WHEN “CABARET” OPENED ON BROADWAY a half-century ago, it was the edgy exception to a lineup of musicals that included “Mame,” “Sweet Charity,” the sentimental two-hander “I Do! I Do!” and “Cabaret” director Harold Prince’s previous, unsuccessful production of “It’s a Bird ... It’s a Plane ... It’s Superman.”
The production that visited Proctors in Schenectady last week is based on the 2014 revival of the 1998 version, itself an import from a 1993 London revival by Sam Mendes at the Donmar Warehouse.
And the production flashes and throbs with an energy that is sometimes intrinsic, sometimes forced. A virtuoso cast of instrument-playing performers inhabits characters and setting with gusto, especially Jon Peterson as Emcee, the role originated (improvisationally) by Joel Grey but redefined for this version by Alan Cumming.
The contrast between the two approaches couldn’t be more striking, and exemplifies the challenge Mendes set himself in adapting the show to a contemporary sensibility. The original emcee was coy and ambiguous, a mirror of or at the very least a metaphor for the gradual coming-to-consciousness many people experienced of the burgeoning Nazi threat.
Now Emcee is downright dirty, crotch-grabbing and spouting single-entendre crudity. He has transformed into the naughty child begging for punishment – a fate that will be fulfilled with a similar lack of subtlety.
This isn’t to take away from Peterson’s performance, which is gloriously over-the-top, fully committed to his mission here. But the character also becomes emblematic of a show that has surrendered most of its subtlety to a sock-in-the-kisser, we’ll-do-the-thinking-for-you approach that’s left with nowhere to go after its initial barrage of debauchery.
Not that this completely mars the experience; not at all. It’s more along the lines of a kid who bursts into the room from time to time to shout dirty words. And as a great lover of dirty words and situations, I’m sorry to see these tools used so thoughtlessly.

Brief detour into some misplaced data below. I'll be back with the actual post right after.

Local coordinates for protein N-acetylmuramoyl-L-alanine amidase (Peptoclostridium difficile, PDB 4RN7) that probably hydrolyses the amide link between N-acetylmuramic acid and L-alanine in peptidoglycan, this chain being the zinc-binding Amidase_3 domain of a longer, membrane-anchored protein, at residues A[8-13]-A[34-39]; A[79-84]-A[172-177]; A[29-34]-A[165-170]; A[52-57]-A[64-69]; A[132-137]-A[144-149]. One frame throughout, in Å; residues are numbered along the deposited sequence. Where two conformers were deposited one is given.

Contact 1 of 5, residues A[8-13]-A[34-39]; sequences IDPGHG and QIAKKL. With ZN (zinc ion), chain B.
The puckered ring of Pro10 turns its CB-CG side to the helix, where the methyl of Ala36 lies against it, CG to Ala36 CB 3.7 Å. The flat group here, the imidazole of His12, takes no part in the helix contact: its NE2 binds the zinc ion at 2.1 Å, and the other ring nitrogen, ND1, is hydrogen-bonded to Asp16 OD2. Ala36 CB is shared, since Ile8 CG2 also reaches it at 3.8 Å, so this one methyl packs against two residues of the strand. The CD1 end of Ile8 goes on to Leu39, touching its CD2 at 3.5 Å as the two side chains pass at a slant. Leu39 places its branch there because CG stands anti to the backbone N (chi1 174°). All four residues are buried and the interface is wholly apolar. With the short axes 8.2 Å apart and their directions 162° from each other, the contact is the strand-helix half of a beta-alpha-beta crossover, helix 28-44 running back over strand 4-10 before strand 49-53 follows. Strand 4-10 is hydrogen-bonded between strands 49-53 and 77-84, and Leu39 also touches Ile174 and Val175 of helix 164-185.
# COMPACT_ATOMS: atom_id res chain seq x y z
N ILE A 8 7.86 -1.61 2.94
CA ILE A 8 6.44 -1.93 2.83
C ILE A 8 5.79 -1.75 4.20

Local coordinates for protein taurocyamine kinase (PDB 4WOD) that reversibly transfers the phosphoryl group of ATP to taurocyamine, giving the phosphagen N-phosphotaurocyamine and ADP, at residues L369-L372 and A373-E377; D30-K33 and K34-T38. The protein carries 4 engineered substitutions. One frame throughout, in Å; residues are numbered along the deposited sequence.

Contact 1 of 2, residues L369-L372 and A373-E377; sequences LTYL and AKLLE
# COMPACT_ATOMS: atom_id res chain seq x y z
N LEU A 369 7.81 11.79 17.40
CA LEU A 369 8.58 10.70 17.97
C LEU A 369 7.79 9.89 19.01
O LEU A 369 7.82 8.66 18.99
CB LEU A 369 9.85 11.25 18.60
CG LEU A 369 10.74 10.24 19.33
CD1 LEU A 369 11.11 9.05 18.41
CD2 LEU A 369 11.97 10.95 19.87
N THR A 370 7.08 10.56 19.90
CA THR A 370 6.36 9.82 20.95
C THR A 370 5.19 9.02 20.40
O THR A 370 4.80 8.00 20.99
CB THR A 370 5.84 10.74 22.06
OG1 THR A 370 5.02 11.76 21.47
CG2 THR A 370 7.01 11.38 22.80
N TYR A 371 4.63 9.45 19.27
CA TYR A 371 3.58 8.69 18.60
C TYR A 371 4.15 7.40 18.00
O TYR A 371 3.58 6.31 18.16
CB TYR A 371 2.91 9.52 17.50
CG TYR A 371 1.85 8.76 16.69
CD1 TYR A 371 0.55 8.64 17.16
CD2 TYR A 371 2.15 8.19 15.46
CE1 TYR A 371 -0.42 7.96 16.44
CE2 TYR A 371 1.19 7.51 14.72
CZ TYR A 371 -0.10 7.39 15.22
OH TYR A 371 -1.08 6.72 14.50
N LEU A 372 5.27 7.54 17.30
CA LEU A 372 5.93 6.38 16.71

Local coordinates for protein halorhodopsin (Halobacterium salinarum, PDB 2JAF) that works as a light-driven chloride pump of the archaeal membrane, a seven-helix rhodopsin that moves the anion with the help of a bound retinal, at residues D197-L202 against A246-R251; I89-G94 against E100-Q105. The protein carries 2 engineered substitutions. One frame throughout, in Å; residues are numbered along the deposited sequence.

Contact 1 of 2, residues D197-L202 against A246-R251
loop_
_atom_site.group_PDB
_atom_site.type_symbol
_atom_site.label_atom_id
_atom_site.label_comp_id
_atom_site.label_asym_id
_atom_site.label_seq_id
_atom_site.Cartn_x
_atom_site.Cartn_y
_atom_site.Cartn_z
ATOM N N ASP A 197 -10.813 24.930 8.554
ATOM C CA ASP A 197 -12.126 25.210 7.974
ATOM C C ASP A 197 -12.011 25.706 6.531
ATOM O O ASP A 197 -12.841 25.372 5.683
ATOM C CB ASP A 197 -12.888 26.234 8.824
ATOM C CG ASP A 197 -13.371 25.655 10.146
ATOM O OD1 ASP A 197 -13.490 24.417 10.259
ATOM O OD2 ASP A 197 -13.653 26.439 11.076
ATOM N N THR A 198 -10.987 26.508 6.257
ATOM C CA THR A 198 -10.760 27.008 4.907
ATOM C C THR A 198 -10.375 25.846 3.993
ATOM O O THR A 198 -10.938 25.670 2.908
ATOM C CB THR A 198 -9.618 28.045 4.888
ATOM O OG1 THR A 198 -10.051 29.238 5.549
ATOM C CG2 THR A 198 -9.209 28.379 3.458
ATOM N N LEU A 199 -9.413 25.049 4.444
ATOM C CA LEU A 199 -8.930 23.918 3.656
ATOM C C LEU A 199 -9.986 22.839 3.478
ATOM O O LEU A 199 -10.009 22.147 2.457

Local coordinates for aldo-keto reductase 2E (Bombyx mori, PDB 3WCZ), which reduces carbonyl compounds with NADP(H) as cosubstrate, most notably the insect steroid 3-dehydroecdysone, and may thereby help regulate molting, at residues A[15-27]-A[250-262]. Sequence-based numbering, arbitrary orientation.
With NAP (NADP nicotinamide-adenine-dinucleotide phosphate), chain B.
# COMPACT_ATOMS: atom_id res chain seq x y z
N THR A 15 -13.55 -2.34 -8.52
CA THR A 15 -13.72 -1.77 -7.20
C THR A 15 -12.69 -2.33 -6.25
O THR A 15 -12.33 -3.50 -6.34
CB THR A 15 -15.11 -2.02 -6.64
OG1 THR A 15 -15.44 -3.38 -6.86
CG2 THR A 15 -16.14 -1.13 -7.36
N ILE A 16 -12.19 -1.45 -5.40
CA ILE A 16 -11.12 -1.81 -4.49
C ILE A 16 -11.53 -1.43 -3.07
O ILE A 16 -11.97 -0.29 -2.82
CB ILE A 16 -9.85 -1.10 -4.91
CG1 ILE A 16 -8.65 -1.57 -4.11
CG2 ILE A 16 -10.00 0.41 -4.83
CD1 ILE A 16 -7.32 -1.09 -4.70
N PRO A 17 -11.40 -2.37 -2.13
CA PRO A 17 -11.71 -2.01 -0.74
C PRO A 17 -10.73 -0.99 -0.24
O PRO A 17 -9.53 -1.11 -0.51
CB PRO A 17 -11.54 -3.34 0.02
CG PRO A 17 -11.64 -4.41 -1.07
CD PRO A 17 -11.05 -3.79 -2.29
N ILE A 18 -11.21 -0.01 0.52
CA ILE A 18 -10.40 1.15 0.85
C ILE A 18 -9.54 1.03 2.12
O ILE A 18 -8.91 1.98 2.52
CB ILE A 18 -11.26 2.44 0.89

One of the better aspects of this production – drawing, in this respect, on Harold Prince’s own 1987 revival – is its treatment of the character of Cliff (Benjamin Eakeley), the American who visits Berlin in order to finish and becomes amorously entangled with chanteuse Sally Bowles (Leigh Ann Larkin). Cliff’s pansexuality, barely hinted at in the original but revealed in the 1970 film version, makes him more believable in this context, and Eakeley, in what can be a thankless role, portrays that well.
Larkin has the possibility of a star turn with Sally, but wisely doesn’t play it that way – the title song isn’t a bellow of defiance but rather an attempted apology, and Larkin finds appropriate, and contrasting, voices for the frivolity of “Don’t Tell Mama” and the ironic resignation of “Maybe This Time.”
One of the gifts of the original was Lotte Lenya in the role of landlady Fraulein Schneider, especially as John Kander crafted his Kurt Weill (Mr. Lotte Lenya)-inspired score. The Weill-like numbers “So What” and “What Would You Do?” demand that kind of performance authority, and Mary Gordon Murray is strikingly impressive in the role, matched by Scott Robertson’s fussy distraction as her suitor, the fruit-vendor Herr Schultz.
The Nazi party has been in front of us all along, we realize, as Cliff’s new friend Ernst Ludwig eventually reveals his affiliation, and actor Patrick Vaill gives that character a too-convincing creepiness, all the creepier for also being a genuinely likeable fellow.
Robert Brill’s set occupies two levels flanked by spiral staircases. Up top is the orchestra pit; below, a playing area that shifts from Kit Kat Klub to shabby flats to fruit market with a few shifts of furniture and lighting.
Music director Robert Cookman leads an ensemble that, except for bass, drums, one of the trumpets, and a keyboard player, is made up of the cast, who scamper up and down those staircases as needed and merited the big hand they got for the Act Two entr’acte.
Too bad the amplification rendered the voices and instruments needlessly shrill. It’s a disease among sound engineers these days, who need to re-learn what those elements sound like in the wild.
In the end, it’s a melancholy musical given an even grimmer finish in this production, daring the crowd to applaud at the end. But applaud they did. As Harold Prince said of the original, “what happened then in Berlin could happen here now.” Let’s be careful with that applause.
Book by Joe Masteroff;
Music by John Kander, lyrics by Fred Ebb
Based on the play by John Van Druten and stories by Christopher Isherwood
Co-directed and choreographed by Rob Marshall
Directed by Sam Mendes
Proctors, Schenectady, May 9, 2017
– The Alt, 11 May 2017